Consumers face a growing challenge of digesting their owned media. With electronic books and other media files, the physical problem escalates. Book storage online already raises the question of title-level metadata and sterile taxonomies. For example, Kindle’s iPad software shows titles, authors, and cover art images to scan through, with no ability (yet) on the iPad App to search or “folderize.”
- Music: Music has extended social curation and discovery with abundant new streaming SaaS offerings. Data-rich new challengers in 2011—including Spotify, MOD, and Rdio—launched their curation offerings into Facebook’s connection-rich platform. Turntable.fm brought individuals out as live DJs, sharing mixes and songs live on Facebook with friends and strangers.
- Video: With video, 2011 and 2012 spurred the launch of a whole new breed of SaaS tools having to do with shared media curation of the television viewing experience. Cloud co-viewing tools continued beyond GetGlue to Yahoo’s mobile IntoNow, which compares the audio of what you are watching to identify and share taste in television programs. Tunerfish, a Comcast offering, reminds users that their favorite show is on tonight as well as lets them connect to discuss the program.
Ownership may not be to one IP address or individual. For example, I don’t own most of my content. My family owns most of my CDs and DVDs in a shared cupboard in my home. We have a shared hard drive, and are building new digital home storage as we speak. Ownership, however, is shared. Even my Netflix account is shared, with my 14-year-old running the queue (much to my chagrin).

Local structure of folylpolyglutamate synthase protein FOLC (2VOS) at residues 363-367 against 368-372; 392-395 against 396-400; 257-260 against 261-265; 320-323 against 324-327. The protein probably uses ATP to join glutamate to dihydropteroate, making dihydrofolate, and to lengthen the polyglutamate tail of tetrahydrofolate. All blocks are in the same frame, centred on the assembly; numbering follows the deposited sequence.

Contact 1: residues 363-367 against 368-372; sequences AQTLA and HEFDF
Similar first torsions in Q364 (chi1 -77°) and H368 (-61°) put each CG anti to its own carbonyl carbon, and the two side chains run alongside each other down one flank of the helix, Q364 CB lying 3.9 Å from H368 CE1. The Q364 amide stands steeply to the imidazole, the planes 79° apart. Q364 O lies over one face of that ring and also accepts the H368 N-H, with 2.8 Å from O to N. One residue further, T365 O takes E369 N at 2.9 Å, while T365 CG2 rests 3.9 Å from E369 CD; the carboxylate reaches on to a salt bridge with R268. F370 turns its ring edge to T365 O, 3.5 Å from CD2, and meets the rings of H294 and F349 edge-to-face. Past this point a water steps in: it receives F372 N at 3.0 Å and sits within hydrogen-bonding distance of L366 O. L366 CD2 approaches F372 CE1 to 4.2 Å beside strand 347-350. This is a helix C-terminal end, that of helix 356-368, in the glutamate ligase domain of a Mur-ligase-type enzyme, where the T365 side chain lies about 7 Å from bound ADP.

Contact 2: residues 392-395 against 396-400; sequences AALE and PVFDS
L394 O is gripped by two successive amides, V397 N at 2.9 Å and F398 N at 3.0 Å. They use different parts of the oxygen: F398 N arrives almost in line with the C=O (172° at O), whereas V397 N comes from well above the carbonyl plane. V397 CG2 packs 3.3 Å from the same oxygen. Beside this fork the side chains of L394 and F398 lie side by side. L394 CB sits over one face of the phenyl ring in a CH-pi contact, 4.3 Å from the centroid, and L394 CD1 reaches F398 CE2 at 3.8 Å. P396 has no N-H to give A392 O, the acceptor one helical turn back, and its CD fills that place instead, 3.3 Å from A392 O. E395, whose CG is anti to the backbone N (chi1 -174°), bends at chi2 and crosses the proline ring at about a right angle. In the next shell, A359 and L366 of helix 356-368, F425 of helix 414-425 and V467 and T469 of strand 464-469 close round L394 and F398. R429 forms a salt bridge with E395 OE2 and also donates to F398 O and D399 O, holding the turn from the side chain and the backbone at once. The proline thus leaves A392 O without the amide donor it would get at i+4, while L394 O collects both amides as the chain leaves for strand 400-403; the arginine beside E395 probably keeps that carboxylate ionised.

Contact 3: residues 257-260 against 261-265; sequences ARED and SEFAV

New digital services have been dealing with this issue. Audible, for example, delivers “purchased” audio books, which means rights to listen on- and off-line to audio books on their service on a variety of devices. The service allows use of up to 5 devices, which can be reset at any time. Barnes & Noble permits digital book lending for up to 14 days, but only once. UltraViolet, which has launched a multiple mode ownership system with Paramount, Universal, Sony, Warner Bros. and Lionsgate, is another example in the video realm. That new service permits up to six users in their Terms of Service agreement. They have begun to release “Horrible Bosses” and “Green Lantern” (both Warner Bros.) since Oct. 2011 for home consumption under these rules; we’ll see if they change over time.